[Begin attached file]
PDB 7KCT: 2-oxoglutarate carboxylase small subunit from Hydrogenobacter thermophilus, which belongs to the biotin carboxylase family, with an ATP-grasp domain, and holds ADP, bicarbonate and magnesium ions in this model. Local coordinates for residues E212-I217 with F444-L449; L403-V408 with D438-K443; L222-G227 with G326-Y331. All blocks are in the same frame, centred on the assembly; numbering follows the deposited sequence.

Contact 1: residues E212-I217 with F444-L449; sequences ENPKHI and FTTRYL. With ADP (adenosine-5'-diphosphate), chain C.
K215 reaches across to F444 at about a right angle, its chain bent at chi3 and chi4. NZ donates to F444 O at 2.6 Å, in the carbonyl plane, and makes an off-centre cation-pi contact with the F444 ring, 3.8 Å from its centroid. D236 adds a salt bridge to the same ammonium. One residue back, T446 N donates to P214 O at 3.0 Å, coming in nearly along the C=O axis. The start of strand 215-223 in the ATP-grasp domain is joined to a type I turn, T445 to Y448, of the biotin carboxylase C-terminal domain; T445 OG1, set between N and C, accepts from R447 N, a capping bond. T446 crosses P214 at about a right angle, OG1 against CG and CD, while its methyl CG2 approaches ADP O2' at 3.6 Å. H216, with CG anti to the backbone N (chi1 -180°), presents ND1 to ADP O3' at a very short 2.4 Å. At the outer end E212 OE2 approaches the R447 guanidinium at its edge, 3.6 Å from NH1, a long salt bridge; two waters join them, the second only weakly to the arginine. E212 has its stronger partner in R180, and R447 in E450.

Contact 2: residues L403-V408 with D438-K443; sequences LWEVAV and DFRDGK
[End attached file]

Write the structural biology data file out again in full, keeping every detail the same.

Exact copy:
PDB 7KCT: 2-oxoglutarate carboxylase small subunit from Hydrogenobacter thermophilus, which belongs to the biotin carboxylase family, with an ATP-grasp domain, and holds ADP, bicarbonate and magnesium ions in this model. Local coordinates for residues E212-I217 with F444-L449; L403-V408 with D438-K443; L222-G227 with G326-Y331. All blocks are in the same frame, centred on the assembly; numbering follows the deposited sequence.

Contact 1: residues E212-I217 with F444-L449; sequences ENPKHI and FTTRYL. With ADP (adenosine-5'-diphosphate), chain C.
K215 reaches across to F444 at about a right angle, its chain bent at chi3 and chi4. NZ donates to F444 O at 2.6 Å, in the carbonyl plane, and makes an off-centre cation-pi contact with the F444 ring, 3.8 Å from its centroid. D236 adds a salt bridge to the same ammonium. One residue back, T446 N donates to P214 O at 3.0 Å, coming in nearly along the C=O axis. The start of strand 215-223 in the ATP-grasp domain is joined to a type I turn, T445 to Y448, of the biotin carboxylase C-terminal domain; T445 OG1, set between N and C, accepts from R447 N, a capping bond. T446 crosses P214 at about a right angle, OG1 against CG and CD, while its methyl CG2 approaches ADP O2' at 3.6 Å. H216, with CG anti to the backbone N (chi1 -180°), presents ND1 to ADP O3' at a very short 2.4 Å. At the outer end E212 OE2 approaches the R447 guanidinium at its edge, 3.6 Å from NH1, a long salt bridge; two waters join them, the second only weakly to the arginine. E212 has its stronger partner in R180, and R447 in E450.

Contact 2: residues L403-V408 with D438-K443; sequences LWEVAV and DFRDGK